We reviewed the literature on this and showed that there is no good experimental evidence for this claim (Winner & Cooper, 2000). Nonetheless, it is very possible that student achievement will improve in the Turnaround schools. Why might this happen? Because when the arts are infused into schools, kids may enjoy school more, and therefore attendance may go up. In addition, such programs are likely to excite teachers and engage them, thereby making their teaching more passionate. In other words, if the arts improve math and reading, it may well be because the arts improve school culture, and it is the improved school culture that improves math and reading. It is difficult to imagine any kind of direct link between what kids learn in the arts and their skills in math and reading, but this kind of indirect link is plausible.
If we look for more specific connections between the arts and non-arts kinds of skills, the experimental evidence for direct links is stronger. For example, for children ages 8-10 who were in the Wheelock Family Theater program in Boston, we showed that a year of training in theater improves both empathy and emotion regulation (Goldstein & Winner, 2012). For adolescents who were majoring in theater at the Walnut Hill School for the Arts in Natick, MA or the Boston Arts Academy in downtown Boston, MA, we showed that participation in the arts improves empathy and understanding of others’ mental states (Goldstein, Tamir & Winner, 2013). This link makes a lot of sense to us. Theater training involves putting yourself in other peoples’ shoes. Doing this is likely to help children to imagine how others would feel, to understand their own emotions, and to imagine how the world seems from different perspectives.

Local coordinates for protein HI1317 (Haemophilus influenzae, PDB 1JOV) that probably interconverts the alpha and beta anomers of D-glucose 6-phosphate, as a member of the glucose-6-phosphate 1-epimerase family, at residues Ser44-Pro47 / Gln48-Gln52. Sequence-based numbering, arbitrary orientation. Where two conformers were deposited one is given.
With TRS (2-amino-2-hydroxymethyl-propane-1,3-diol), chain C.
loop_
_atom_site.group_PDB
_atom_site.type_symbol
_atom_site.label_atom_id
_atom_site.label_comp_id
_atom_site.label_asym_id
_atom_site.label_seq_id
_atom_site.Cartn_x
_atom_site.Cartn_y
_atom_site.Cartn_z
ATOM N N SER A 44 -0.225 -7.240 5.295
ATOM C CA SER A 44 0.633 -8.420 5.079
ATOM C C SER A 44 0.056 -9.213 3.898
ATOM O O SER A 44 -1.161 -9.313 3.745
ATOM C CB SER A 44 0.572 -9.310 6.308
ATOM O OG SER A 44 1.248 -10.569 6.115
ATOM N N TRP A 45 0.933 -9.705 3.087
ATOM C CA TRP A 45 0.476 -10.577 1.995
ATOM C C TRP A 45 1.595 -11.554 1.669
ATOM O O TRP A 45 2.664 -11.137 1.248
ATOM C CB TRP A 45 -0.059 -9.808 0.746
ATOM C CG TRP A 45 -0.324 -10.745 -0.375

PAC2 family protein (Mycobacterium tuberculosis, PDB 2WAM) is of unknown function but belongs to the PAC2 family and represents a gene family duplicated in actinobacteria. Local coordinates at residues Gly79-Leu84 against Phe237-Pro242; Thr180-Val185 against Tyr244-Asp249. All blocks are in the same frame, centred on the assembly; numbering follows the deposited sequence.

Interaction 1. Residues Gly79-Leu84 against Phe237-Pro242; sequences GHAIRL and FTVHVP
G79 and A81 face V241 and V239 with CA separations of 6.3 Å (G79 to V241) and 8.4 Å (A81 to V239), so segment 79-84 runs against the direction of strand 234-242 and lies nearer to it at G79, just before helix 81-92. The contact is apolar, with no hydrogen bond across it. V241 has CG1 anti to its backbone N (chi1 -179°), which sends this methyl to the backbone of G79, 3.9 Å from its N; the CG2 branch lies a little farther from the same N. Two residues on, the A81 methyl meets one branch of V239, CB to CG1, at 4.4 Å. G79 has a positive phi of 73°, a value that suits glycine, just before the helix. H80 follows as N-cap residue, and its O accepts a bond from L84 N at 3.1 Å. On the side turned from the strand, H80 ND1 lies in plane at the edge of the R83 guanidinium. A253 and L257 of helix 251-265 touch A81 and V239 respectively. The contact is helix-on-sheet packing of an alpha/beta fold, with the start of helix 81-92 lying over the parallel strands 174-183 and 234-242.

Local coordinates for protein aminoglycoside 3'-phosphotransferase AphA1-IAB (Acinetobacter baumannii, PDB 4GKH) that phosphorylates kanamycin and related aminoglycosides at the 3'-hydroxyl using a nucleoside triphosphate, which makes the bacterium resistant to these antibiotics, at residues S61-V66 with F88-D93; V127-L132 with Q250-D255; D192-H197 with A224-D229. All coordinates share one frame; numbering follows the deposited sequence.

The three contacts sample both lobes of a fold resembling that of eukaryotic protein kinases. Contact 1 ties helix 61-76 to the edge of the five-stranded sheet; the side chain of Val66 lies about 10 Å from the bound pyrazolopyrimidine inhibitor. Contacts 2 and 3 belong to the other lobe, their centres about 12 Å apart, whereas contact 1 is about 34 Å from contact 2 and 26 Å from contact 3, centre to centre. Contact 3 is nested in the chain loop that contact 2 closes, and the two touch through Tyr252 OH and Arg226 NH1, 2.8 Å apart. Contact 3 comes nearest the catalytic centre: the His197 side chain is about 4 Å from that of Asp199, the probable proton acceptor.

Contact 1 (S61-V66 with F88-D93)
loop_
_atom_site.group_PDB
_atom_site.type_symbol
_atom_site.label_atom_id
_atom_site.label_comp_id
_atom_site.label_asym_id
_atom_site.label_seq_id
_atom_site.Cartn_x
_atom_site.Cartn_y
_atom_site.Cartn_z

All students should have a chance to study the arts in school, regardless of whether or not the arts have positive side effects.
Question: Do you agree with Ellen and Thalia? Is teaching the arts just as valuable without showing a direct correlation to improved math and reading?
Ellen Winner is Professor of Psychology at Boston College, and Senior Research Associate at Project Zero, Harvard Graduate School of Education. She received her Ph.D. in Psychology from Harvard University in 1978 working with Roger Brown on child metaphor. Her research focuses on cognition in the arts in typical and gifted children. She is the author of over 100 articles and four books.
Thalia Goldstein is an Assistant Professor of Psychology in the Psychology Department at Pace University. In addition to teaching Developmental and Cognitive Psychology, she runs the Social Cognition and Imagination (SCI) Lab. Her research interests lie in how children and adolescents engage in, understand, and react to fictional and pretense worlds. She has been sponsored by the National Science Foundation (postdoctoral and dissertation grants), the American Psychological Foundation, and the Department of Homeland Security. Thalia received her PhD from Boston College and her B.A. from Cornell University.